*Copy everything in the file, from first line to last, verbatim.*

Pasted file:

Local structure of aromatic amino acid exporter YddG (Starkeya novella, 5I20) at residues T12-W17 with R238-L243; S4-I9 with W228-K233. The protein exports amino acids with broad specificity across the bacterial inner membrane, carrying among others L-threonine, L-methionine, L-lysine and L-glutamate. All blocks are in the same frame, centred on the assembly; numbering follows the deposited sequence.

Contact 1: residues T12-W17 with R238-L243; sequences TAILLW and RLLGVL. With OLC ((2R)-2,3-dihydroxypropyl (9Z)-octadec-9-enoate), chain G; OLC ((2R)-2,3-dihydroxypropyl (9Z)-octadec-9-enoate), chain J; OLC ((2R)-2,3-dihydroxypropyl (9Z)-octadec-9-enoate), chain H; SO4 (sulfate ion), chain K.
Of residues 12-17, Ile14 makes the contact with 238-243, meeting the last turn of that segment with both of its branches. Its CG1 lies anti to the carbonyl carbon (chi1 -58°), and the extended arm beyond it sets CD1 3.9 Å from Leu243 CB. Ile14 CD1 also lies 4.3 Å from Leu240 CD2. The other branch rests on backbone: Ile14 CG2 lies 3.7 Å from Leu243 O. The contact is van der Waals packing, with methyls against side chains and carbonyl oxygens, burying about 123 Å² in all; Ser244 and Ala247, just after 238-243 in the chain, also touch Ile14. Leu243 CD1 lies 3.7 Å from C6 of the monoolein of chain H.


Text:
Local structure of aromatic amino acid exporter YddG (Starkeya novella, 5I20) at residues T12-W17 with R238-L243; S4-I9 with W228-K233. The protein exports amino acids with broad specificity across the bacterial inner membrane, carrying among others L-threonine, L-methionine, L-lysine and L-glutamate. All blocks are in the same frame, centred on the assembly; numbering follows the deposited sequence.

Contact 1: residues T12-W17 with R238-L243; sequences TAILLW and RLLGVL. With OLC ((2R)-2,3-dihydroxypropyl (9Z)-octadec-9-enoate), chain G; OLC ((2R)-2,3-dihydroxypropyl (9Z)-octadec-9-enoate), chain J; OLC ((2R)-2,3-dihydroxypropyl (9Z)-octadec-9-enoate), chain H; SO4 (sulfate ion), chain K.
Of residues 12-17, Ile14 makes the contact with 238-243, meeting the last turn of that segment with both of its branches. Its CG1 lies anti to the carbonyl carbon (chi1 -58°), and the extended arm beyond it sets CD1 3.9 Å from Leu243 CB. Ile14 CD1 also lies 4.3 Å from Leu240 CD2. The other branch rests on backbone: Ile14 CG2 lies 3.7 Å from Leu243 O. The contact is van der Waals packing, with methyls against side chains and carbonyl oxygens, burying about 123 Å² in all; Ser244 and Ala247, just after 238-243 in the chain, also touch Ile14. Leu243 CD1 lies 3.7 Å from C6 of the monoolein of chain H.